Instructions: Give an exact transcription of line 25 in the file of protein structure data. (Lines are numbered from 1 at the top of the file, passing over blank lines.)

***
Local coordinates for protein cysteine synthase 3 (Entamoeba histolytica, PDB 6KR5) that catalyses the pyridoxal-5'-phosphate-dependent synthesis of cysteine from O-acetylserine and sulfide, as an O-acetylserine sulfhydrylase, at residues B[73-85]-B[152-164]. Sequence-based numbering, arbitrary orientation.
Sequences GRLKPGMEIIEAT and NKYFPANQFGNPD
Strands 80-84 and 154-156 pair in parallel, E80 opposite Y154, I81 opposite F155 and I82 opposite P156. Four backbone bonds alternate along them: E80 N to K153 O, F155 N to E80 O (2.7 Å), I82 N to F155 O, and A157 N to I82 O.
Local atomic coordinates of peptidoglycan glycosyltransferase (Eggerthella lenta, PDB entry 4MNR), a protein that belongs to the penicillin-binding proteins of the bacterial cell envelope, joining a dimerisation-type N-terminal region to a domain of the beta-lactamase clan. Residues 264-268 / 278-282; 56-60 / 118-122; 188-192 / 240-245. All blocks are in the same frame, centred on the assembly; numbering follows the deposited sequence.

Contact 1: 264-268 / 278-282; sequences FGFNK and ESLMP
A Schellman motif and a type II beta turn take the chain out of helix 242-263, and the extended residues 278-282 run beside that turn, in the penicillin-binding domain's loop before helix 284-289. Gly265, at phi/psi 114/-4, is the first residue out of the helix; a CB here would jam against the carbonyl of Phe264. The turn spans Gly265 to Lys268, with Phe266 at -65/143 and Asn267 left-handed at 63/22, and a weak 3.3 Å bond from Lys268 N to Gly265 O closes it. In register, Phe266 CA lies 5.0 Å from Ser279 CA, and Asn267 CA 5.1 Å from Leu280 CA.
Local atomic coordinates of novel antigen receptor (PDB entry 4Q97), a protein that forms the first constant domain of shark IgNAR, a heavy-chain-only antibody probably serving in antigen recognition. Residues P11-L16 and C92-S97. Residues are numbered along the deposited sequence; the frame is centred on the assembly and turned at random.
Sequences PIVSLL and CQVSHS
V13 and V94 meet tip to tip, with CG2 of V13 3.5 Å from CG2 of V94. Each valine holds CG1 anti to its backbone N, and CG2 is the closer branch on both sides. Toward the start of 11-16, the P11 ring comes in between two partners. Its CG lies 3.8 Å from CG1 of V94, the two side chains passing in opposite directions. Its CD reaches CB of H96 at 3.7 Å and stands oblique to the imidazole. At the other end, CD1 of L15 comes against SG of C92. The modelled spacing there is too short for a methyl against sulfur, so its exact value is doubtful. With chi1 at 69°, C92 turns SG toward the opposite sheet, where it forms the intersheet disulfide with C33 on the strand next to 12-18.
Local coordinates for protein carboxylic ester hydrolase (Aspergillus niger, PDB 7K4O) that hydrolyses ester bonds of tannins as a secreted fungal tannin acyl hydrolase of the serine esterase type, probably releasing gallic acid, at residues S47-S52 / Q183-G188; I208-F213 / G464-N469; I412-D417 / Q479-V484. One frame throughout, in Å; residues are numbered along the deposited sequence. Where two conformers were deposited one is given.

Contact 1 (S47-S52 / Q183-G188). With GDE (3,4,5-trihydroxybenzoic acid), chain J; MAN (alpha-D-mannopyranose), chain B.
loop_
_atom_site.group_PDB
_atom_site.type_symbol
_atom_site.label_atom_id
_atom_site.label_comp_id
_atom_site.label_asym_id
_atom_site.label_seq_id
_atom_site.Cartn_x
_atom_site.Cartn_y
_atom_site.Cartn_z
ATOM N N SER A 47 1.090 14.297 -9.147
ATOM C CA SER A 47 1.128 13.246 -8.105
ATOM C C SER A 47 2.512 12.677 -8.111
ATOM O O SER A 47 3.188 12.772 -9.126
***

ATOM O O SER A 47 3.188 12.772 -9.126